It can be frustrating if your home’s motion sensors are falsely triggered, especially if you have them connected to your security system and they set off an alarm.
The whole point of a motion sensor system is to trip only when there’s actual motion in your home – you don’t want to have to reset an alarm to find out there was nobody there.
Well, maybe that’s better than finding an intruder, but you understand what I mean.
There are a few potential causes of false alarms – but are laser pointers one of them?
Should you be concerned about kids playing with laser pointers near your home?
Laser pointers emit infrared energy, and the more powerful ones could trigger a PIR motion sensor. Even low-powered ones could set off a sensor due to the rapidly changing light and heat.
In order to answer this fully though, we need to look at:
- The different types of motion sensor
- Which type is activated by a laser pointer, and why
- Other potential causes of false alarms
Different Types of Motion Detectors: Active vs. Passive
The first thing to address when answering whether laser pointers trigger motion sensors is that there isn’t just one type of motion sensor.
In fact, there are quite a few different types.
Broadly, you can split them into passive and active groups.
Passive sensors don’t emit any kind of signal.
As the name suggests, they’re completely passive – they’re monitoring the area and will react to a change in the area they can see.
The most common of these is the Passive Infrared (PIR) sensor which makes up the majority of motion detectors used for outdoor lighting and indoor home security systems.
Active sensors emit a signal, which either rebounds off moving objects to a receiver built into the sensor, or they have a separate sensor with a constant signal.
Microwave sensors are active sensors that emit microwaves around a room and react with microseconds if the rebounded microwaves act differently because they’ve hit a moving surface.
The other common type is ultrasound, which uses a separate receiver and a constant ultrasound signal.
Once that signal is blocked by an object, the sensor is triggered.
What Type Of Sensor Can Be Activated By A Laser Pointer?
So, now that we’re clear on the main types of motion sensors – which of these can be activated by a laser pointer?
Well, a laser pointer emits low-level infrared energy, depending on the color of the laser beam.
Green laser pointers, in particular, emit a higher amount of infrared energy, especially those that have been manufactured cheaply or in an unregulated country.
Based on that, it’s pretty easy to determine that a laser pointer could trigger a PIR sensor.
It’s not going to interfere with a microwave sensor, and the frequency of a laser isn’t going to interrupt an ultrasonic wavelength for an ultrasound motion sensor.
Whether a laser pointer triggers a motion sensor depends on the beam’s intensity and how accurately it is shone onto the sensor.
You’d likely need to point the laser directly at the motion sensor, and simple red pointers may not emit enough infrared energy.
However, some PIR sensors can be triggered just by the rapid change of light in the field of view, particularly those also manufactured to a lower standard.
So, in theory, any laser pointer could set off a motion sensor if it shone directly at it.
While this is annoying, since many people like to play pranks with laser pointers, they’d have to be pretty accurate to hit a motion sensor on your home to trigger it.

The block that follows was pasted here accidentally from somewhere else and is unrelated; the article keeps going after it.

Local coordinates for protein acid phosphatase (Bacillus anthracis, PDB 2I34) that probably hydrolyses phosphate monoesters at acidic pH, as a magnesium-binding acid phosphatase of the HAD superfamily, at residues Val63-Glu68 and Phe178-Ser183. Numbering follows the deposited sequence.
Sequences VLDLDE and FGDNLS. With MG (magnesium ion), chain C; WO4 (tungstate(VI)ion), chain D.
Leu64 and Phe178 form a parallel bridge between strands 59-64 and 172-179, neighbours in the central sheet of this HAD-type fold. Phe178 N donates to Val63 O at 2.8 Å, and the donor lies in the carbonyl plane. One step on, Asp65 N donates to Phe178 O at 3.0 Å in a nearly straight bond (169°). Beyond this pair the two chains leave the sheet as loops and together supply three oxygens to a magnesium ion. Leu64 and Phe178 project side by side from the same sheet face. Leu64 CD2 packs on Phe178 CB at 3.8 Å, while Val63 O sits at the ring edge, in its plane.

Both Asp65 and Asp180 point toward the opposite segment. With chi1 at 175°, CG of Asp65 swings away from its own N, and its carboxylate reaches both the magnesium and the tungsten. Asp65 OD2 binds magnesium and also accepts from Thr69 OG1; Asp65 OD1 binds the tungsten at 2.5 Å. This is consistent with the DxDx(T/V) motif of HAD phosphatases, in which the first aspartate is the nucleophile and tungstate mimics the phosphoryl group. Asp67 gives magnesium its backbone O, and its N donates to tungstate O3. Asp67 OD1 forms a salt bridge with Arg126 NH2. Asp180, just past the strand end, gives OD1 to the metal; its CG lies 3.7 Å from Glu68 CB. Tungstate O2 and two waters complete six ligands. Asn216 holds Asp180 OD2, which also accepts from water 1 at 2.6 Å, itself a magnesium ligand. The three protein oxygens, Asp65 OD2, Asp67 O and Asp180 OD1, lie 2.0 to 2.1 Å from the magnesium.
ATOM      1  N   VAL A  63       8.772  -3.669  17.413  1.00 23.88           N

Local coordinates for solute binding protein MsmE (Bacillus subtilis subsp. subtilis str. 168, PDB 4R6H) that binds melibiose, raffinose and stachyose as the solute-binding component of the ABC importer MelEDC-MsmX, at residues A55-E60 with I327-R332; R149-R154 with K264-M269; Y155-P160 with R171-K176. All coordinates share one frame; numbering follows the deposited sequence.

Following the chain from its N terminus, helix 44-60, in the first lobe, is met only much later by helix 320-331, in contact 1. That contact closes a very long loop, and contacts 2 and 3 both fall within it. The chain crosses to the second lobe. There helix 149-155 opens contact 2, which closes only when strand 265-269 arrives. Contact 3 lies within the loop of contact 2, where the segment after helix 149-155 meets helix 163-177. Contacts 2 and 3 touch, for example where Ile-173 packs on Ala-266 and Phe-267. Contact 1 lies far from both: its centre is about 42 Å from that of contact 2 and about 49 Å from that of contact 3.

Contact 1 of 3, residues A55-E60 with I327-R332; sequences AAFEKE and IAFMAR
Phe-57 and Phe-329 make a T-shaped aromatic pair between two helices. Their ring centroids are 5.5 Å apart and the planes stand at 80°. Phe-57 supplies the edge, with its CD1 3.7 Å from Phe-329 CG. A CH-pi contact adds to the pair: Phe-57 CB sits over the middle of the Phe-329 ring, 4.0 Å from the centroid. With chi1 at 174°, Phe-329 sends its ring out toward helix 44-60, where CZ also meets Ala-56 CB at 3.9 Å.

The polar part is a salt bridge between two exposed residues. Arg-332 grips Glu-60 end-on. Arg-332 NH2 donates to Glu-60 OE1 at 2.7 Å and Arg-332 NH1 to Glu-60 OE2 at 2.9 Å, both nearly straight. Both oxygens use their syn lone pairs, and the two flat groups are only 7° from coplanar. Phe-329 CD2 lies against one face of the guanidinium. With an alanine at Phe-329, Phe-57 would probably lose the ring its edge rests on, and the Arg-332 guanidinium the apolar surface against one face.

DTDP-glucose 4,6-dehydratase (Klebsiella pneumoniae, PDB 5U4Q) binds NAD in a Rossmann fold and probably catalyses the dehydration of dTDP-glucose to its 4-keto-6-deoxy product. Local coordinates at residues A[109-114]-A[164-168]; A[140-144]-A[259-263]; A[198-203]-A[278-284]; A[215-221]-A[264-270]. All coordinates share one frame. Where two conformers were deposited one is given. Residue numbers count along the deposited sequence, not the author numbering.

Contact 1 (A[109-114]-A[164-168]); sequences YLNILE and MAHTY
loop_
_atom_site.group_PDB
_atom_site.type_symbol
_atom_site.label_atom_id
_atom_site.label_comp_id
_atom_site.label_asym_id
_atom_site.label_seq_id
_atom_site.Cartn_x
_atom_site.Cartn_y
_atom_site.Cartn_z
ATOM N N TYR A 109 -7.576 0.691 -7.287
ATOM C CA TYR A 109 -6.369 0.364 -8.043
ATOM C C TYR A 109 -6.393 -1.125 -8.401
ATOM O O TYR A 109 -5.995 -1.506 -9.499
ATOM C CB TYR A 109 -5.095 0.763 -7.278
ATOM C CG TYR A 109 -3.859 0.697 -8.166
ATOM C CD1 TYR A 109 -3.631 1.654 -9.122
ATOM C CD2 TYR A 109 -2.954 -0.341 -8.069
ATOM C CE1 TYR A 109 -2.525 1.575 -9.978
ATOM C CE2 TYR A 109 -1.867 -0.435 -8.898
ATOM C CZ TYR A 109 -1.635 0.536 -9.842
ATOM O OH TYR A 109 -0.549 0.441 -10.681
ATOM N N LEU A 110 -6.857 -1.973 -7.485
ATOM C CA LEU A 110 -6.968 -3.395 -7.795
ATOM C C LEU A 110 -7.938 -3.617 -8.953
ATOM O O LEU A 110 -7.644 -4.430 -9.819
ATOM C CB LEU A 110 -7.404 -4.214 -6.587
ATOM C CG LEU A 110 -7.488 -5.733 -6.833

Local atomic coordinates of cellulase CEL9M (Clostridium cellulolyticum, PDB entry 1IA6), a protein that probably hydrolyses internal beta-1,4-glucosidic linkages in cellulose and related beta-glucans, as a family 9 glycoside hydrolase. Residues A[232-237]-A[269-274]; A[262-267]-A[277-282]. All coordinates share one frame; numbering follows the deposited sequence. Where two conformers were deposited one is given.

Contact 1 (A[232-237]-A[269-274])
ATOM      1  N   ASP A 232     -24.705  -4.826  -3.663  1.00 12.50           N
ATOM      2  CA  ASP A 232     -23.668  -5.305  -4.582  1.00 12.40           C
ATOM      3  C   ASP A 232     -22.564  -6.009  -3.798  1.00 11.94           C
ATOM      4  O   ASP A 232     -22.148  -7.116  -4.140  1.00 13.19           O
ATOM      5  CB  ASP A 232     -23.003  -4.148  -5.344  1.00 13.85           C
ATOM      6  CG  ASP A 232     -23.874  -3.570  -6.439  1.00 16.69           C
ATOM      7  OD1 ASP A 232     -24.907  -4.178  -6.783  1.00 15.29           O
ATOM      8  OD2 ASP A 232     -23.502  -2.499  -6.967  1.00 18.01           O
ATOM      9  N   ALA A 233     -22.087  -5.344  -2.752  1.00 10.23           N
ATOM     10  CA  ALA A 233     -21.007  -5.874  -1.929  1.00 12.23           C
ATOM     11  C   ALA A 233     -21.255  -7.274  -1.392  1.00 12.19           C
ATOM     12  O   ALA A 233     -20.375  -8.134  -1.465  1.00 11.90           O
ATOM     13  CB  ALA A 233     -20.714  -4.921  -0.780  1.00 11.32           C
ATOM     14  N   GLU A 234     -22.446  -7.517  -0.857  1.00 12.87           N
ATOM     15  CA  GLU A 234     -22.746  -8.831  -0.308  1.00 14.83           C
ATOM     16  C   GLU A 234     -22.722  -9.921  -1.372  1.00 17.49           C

Unless you have some pretty dedicated people who want to annoy you and know where your motion sensors are, you shouldn’t have to worry.
Other Causes of Motion Detector False Alarms
So, what else could trigger a false alarm with your motion sensor?
Firstly it depends on what you categorize as a false alarm.
If you only want your sensor to be triggered because of human movement, then there are times when animals could trigger it.
Pet-friendly motion sensors usually have two receivers pointing in different fields of view – one higher than the other.
The sensor only triggers when change is detected in both fields – so animals low to the ground won’t trigger it.
But if you have an animal that likes to climb on the furniture, or your outdoor sensor sees different animals simultaneously, it could be triggered.
Otherwise, the main false trigger is a change of heat.
If something causes the temperature in a room to change, such as a radiator suddenly switching on, then it might trigger the sensor if it’s detecting infrared signals.
Radiators do emit tiny amounts of infrared, though not by design.
A faulty sensor is the other likely cause of a motion detector false alarm. However, sometimes they can be damaged and misbehave when that happens.
It’s normally something that happens to outdoor sensors more than indoor ones – where wind can blow debris against the sensor, or the elements can cause damage even to waterproof ones.
But once a motion sensor develops a crack, the actual sensor chip inside will start to react even when there isn’t an actual signal to trigger it.
It’s easy to buy cheap laser pointers online and often from locations where their manufacture isn’t regulated.
So owning a laser pointer that emits enough infrared to set off a motion sensor isn’t completely out of the question.
However, it’s unlikely that someone can terrorize you with a pointer and constantly set your lighting or home security system off.
Unless it’s a particularly prank-loving member of your family.
Youths looking to cause trouble could trigger outdoor motion sensors. Still, you’d likely only have those connected to your outdoor lights.
It’s a little frustrating, but hardly the end of the world and not exactly a thrill for the prankster either.
Have you had any issues with false alarms on your motion sensor security system? Or problems with laser pointers?